I notice though, he plays some of the semi-quavers with his arms more so than his wrists (I am only noticing this because my teacher said I did exactly the same thing (but much more so)). It didn't affect much of course as the melody and accompaniment was still balanced well. Does he ever get tense when playing it?

I am only interested in that factor because I had trouble with it, your son's recording remains marvellous. As I said before, well done!


Patience's the best teacher, and time the best critic. - F.F.Chopin
#487699 03/26/08 04:14 PM
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Tension is the thing he had to conquer in order to master this piece. His new teacher spent several months deconstructing his technique before rebuilding the prelude on a firmer foundation. She taught him how to drop into chords and grab them without using forearm tension and rigid hands. That was a major technique breakthrough for him.

Yes, he still has some tension in his whole shoulder/arm/wrist positioning, but he has probably gotten 70% of it cleared up. He complains of being a bit tired only when he practices the prelude for a half hour straight, but to work through the piece a couple of times causes no tension related tiring.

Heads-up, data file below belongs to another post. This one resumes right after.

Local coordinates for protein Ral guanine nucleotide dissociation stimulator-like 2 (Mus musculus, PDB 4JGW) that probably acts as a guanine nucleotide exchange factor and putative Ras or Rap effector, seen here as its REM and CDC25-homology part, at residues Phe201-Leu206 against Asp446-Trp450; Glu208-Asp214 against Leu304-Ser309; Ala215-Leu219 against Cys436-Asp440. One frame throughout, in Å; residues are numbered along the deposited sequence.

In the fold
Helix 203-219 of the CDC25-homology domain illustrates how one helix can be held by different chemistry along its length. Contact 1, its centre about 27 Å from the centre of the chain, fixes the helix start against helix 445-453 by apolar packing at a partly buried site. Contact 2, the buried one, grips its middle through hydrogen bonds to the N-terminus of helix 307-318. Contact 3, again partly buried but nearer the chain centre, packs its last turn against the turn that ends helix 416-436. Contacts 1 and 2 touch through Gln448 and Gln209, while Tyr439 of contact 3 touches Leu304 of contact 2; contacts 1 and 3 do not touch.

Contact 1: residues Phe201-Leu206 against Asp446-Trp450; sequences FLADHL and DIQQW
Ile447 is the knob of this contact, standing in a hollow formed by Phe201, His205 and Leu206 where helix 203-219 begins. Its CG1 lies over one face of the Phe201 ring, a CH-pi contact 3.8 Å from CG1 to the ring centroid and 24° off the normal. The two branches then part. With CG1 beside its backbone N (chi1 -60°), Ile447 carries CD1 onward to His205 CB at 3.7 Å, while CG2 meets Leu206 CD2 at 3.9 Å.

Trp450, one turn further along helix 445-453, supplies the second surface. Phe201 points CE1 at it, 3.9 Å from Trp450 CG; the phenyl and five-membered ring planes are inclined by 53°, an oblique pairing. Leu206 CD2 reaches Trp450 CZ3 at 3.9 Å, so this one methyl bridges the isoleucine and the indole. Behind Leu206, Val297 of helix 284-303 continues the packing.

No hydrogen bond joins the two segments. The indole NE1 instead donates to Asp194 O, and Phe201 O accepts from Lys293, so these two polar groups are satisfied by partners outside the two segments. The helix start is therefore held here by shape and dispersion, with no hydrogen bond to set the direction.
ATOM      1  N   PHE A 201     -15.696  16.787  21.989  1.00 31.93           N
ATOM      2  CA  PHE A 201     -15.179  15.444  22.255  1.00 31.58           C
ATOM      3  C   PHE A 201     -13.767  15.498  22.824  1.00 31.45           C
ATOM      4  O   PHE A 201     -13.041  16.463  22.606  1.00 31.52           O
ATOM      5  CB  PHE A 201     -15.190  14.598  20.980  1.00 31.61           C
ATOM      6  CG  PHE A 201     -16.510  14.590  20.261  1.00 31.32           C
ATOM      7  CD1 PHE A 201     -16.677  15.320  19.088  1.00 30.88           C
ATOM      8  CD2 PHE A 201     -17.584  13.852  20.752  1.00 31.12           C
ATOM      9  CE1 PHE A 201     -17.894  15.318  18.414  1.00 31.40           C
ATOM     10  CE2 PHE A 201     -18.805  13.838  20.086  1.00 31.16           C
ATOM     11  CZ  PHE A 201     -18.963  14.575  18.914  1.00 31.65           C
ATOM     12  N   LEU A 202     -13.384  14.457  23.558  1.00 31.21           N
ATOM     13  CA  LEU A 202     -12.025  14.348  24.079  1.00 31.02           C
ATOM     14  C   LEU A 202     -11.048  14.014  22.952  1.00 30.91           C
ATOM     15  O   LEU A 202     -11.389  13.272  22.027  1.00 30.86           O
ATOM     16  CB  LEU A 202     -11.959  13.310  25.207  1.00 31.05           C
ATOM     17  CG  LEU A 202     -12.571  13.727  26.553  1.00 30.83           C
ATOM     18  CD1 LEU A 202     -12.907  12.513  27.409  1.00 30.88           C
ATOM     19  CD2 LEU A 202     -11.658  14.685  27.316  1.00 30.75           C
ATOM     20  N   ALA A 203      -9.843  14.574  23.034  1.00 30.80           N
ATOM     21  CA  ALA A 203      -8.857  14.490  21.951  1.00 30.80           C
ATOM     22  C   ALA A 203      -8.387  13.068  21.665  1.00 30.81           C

Yes, the second recording is a significant advance over the first, which was a bit premature. That piece has been one of his major competition workhorses this semester, and his teacher spent a lot of time with him honing the details. That's one of the things we like about her. She really is getting him to sweat the fine points that he would never have paid the requisite attention without excellent professional help.

Hark, I hear the sounds of the prelude floating up from downstairs. I guess he got tired of drilling on the Mozart sonata. laugh

#487700 03/27/08 08:28 PM
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As I think I expected Piano*Dad; that most of the tension is gone but some still resides. I only noticed because it had been such a great issue to me.
My teacher had me doing similar; my entire technique seemed to be deconstructed, but more so so that it would come entirely from the wrist, that the forearm's movement was minimal; almost none.

I notice your son plays the first semiquavers in the left hand with the thumb and another finger (I think I'm not sure what I made out exactly), I play 2 4 though I used to do it 13, the 24 helped to get a lighter wrist action again.


What does everyone here take those chords with???


Patience's the best teacher, and time the best critic. - F.F.Chopin